Young Alec Ramsay imagines a legendary origin for his magnificent black: In it, the horse is none other than that celestial equine silhouetted in the Horsehead Nebula against a curtain of glowing gas and illuminated by millions of stars—an image briefly glimpsed by him at the Hayden Planetarium years before. In this episode reluctant physician Joel Fleischman undergoes a cultural conversion after receiving a goat as a gift from a grateful village elder, who insists on "adopting" him into her tribe, and the mysterious Holling Vincoeur shuts down the Brick restaurant, ostensibly to wax the floors.
McMurphy regales Macbeth disorder of the universe group with stories about the sexual appetite of his fifteen-year-old lover. McMurphy is disconcerted that the patients and the doctor can smile but not laugh.
Bromden remembers a meeting that was broken up when Pete Bancini, a lifelong Chronic who constantly declared he was tired, became lucid for a moment and hit one of the aides.
The nurse injected him with a sedative as he had a nervous breakdown. Afterward, they are embarrassed, as always, at their viciousness. He warns them that a pecking party can wipe out the whole flock. He explains that everyone in the ward is a rabbit in a world ruled by wolves.
They are in the hospital because they are unable to accept their roles as rabbits. Nurse Ratched is one of the wolves, and she is there to train them to accept their rabbit roles.
She can make a patient shrink with shame and fear while acting like a concerned angel of mercy. Ratched never accuses directly, but she rules others through insinuation. McMurphy says that they should tell her to go to hell with her insinuating questions.
Harding warns that such hostile behavior will earn a man electroshock therapy and a stay in the Disturbed ward. Harding asserts that the only power men have over women is sexual violence, but they cannot even exercise that power against the icy, impregnable nurse.
McMurphy makes a bet with the other patients that he can make Nurse Ratched lose her temper within a week. Because he feigns deafness, he is privy to information that is kept from the other patients.
In this way, he is a more informed narrator than any other patient.
The main indications of his illness are paranoia and frequent hallucinations. His paranoia is often justified, as the patients are indeed treated barbarically. But his hallucinations, though they seem crazy at first, metaphorically reveal his deep, intuitive understanding of his surroundings.
For example, the fog machine he hallucinates represents his state of mind—he is overmedicated or simply too fearful to face the stark reality beyond the fog.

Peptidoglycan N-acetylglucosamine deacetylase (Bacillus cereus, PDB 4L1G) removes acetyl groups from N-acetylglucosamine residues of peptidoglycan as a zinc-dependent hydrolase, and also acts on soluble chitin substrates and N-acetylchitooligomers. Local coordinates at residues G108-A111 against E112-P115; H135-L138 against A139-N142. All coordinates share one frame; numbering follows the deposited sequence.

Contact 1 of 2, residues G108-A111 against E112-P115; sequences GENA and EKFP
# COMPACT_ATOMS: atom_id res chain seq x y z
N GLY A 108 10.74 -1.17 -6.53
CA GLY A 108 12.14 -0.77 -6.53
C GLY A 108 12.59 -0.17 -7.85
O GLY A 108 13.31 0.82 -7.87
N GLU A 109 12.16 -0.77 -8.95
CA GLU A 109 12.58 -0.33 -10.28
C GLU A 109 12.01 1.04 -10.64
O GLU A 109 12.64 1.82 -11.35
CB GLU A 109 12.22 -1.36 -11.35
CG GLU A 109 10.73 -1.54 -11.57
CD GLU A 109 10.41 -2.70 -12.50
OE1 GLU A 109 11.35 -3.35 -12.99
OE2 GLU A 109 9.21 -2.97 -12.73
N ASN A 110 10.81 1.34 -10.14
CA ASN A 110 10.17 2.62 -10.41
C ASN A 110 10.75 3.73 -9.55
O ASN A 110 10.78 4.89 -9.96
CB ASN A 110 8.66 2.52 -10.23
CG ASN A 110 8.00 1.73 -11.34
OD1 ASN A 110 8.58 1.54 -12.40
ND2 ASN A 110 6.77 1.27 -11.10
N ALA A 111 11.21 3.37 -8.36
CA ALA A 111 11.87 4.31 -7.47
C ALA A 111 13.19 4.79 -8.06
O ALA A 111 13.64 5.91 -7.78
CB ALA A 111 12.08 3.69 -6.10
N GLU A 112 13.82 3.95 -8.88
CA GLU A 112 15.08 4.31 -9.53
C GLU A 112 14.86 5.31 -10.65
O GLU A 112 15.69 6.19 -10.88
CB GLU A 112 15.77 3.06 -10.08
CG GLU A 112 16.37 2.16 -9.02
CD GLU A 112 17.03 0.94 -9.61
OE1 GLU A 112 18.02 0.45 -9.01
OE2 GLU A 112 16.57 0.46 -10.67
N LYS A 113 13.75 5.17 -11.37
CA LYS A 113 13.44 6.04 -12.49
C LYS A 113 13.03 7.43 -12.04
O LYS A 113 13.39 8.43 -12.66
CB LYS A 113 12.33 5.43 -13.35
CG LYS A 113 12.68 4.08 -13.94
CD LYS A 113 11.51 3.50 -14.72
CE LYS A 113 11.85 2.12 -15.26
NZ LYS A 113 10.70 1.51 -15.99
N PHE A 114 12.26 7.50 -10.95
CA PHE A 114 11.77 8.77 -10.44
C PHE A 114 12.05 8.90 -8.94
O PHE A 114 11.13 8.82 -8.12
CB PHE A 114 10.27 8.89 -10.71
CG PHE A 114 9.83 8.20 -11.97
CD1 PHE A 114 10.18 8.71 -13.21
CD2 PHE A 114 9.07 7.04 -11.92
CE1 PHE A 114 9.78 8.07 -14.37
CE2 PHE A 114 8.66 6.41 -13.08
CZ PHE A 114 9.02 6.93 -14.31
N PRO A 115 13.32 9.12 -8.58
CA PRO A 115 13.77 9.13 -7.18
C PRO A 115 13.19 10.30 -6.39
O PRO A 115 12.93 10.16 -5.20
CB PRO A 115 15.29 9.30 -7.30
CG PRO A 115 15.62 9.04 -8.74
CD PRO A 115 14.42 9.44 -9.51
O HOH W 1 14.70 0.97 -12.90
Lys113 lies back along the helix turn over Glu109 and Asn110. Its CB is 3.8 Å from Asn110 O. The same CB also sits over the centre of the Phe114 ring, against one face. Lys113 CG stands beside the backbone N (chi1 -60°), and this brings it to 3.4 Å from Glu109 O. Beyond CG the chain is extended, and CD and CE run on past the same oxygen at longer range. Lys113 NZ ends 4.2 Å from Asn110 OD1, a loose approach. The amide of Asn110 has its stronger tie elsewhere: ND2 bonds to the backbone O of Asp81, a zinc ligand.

The fog machine also represents the powerlessness of the patients, who are encouraged and sometimes forced by the staff to stay hidden in their own individual fogs. Bromden sees modern society as a machinelike, oppressive force, and the hospital as a repair shop for the people who do not fit into their role as cogs in the machine.
Thus, the mental hospital is a metaphor for the oppression Kesey sees in modern society, preceding the emergence of the s counterculture. A hospital, normally a place where the ill go to be cured, becomes a dangerous place; Ellis, Ruckly, and Taber, for instance, are electroshocked until they become docile or even vegetables.
The hospital is not about healing, but about dehumanizing and manipulating the patients until they are weak and willing to conform. At the center of this controlled universe is Nurse Ratched, a representative of what Bromden calls the Combine, meaning the oppressive force of society and authority.
Bromden describes her in mechanical, inhuman terms. She tries to conceal her large breasts as much as possible, and her face is like that of a doll, with a subtle edge of cruelty. Bromden imagines that the hospital is full of hidden machinery—wires, magnets, and more sinister contraptions—used by Nurse Ratched to control the patients.
The nurse is, in fact, in complete control of the ward, and the tools she uses—psychological intimidation, divide-and-conquer techniques, and physical abuse—are every bit as powerful and insidious as the hidden machinery Bromden imagines.Macbeth: The Evil Within - It is evident from the beginning of the play that Macbeth is sheltering something sinister within him.
At that moment, it can only be guessed as to what it is, but as the play moves along this terrible feeling grows and feeds on Macbeth’s paranoia . Disorder major premise was that every existing order in the universe had its "place" in a divinely planned hierarchical order, which was your gonna do your homework vine and a chain vertically extended.
In macbeth words, God "divinely" placed everything in an order of importance. A summary of Part I in Ken Kesey's One Flew Over the Cuckoo’s Nest.
Learn exactly what happened in this chapter, scene, or section of One Flew Over the Cuckoo’s Nest and what it means. Perfect for acing essays, tests, and quizzes, as well as for writing lesson plans.
The theme order disruption of order is present in quite a number of Shakespeare's plays: Macbeth Macbeth murders Duncan and takes his disorder on the throne, the universe is thrown into turmoil. This is reflected, for expository writing vs creative writing, in the strange things people and .
baraka film essay on requiem essay about kobe bryant croissance fluctuations et crisis terminale es dissertation help 7 10 page essay writing voting age should be. Warhammer (formerly Warhammer Fantasy Battle) is a miniature wargame that simulates battles between terrestrial armies, with a medieval fantasy theme..
As in other miniature wargames, players use miniature models to represent warriors and artillery.
The playing field is a model battlefield comprising scale models of buildings, trees, hills, and other features.